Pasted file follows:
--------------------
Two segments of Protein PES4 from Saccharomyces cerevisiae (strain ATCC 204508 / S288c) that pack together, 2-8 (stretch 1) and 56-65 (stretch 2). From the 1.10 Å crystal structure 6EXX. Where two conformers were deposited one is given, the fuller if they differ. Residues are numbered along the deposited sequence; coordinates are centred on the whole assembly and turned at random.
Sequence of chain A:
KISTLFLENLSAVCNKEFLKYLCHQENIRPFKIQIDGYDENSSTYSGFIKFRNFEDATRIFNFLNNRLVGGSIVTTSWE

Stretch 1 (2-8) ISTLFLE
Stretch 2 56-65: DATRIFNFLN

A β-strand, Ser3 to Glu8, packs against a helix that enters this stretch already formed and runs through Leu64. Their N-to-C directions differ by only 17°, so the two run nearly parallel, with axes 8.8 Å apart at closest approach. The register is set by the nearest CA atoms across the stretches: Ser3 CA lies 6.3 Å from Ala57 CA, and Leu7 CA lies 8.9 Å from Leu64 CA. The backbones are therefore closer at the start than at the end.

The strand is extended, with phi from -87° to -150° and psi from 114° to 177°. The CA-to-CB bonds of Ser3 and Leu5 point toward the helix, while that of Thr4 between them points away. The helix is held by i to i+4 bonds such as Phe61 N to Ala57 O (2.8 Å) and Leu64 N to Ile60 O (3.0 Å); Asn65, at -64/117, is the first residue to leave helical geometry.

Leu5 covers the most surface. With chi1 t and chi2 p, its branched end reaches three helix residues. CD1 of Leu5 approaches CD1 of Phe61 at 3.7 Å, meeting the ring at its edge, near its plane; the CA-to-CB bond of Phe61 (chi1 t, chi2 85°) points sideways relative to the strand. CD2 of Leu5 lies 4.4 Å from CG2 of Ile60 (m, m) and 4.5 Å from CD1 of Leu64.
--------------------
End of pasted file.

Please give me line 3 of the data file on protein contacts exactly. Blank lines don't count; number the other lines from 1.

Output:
KISTLFLENLSAVCNKEFLKYLCHQENIRPFKIQIDGYDENSSTYSGFIKFRNFEDATRIFNFLNNRLVGGSIVTTSWE